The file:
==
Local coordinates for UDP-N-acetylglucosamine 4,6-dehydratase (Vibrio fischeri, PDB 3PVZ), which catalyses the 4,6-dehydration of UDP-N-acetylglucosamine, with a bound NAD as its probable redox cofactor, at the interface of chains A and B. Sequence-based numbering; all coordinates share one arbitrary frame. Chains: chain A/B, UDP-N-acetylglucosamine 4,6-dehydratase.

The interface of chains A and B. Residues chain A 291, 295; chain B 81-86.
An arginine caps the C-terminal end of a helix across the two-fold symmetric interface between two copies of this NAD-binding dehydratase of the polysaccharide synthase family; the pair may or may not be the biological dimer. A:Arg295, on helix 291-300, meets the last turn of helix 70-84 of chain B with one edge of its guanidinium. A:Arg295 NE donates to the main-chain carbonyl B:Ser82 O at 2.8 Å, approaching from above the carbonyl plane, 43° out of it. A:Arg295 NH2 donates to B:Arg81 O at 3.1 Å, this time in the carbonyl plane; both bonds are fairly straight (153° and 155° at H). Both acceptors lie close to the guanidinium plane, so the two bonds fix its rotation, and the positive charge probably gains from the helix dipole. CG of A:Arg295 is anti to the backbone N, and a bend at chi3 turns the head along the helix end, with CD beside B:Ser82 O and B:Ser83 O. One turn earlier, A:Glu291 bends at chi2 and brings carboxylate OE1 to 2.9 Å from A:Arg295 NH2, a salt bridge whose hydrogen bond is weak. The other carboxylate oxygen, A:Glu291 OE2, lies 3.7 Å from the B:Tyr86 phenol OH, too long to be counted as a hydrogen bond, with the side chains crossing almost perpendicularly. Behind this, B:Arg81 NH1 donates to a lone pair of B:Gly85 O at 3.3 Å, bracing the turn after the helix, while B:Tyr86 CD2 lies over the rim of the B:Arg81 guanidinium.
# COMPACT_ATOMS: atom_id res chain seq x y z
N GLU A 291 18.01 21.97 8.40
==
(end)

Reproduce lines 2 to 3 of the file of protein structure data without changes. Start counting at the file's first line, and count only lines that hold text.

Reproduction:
The interface of chains A and B. Residues chain A 291, 295; chain B 81-86.
An arginine caps the C-terminal end of a helix across the two-fold symmetric interface between two copies of this NAD-binding dehydratase of the polysaccharide synthase family; the pair may or may not be the biological dimer. A:Arg295, on helix 291-300, meets the last turn of helix 70-84 of chain B with one edge of its guanidinium. A:Arg295 NE donates to the main-chain carbonyl B:Ser82 O at 2.8 Å, approaching from above the carbonyl plane, 43° out of it. A:Arg295 NH2 donates to B:Arg81 O at 3.1 Å, this time in the carbonyl plane; both bonds are fairly straight (153° and 155° at H). Both acceptors lie close to the guanidinium plane, so the two bonds fix its rotation, and the positive charge probably gains from the helix dipole. CG of A:Arg295 is anti to the backbone N, and a bend at chi3 turns the head along the helix end, with CD beside B:Ser82 O and B:Ser83 O. One turn earlier, A:Glu291 bends at chi2 and brings carboxylate OE1 to 2.9 Å from A:Arg295 NH2, a salt bridge whose hydrogen bond is weak. The other carboxylate oxygen, A:Glu291 OE2, lies 3.7 Å from the B:Tyr86 phenol OH, too long to be counted as a hydrogen bond, with the side chains crossing almost perpendicularly. Behind this, B:Arg81 NH1 donates to a lone pair of B:Gly85 O at 3.3 Å, bracing the turn after the helix, while B:Tyr86 CD2 lies over the rim of the B:Arg81 guanidinium.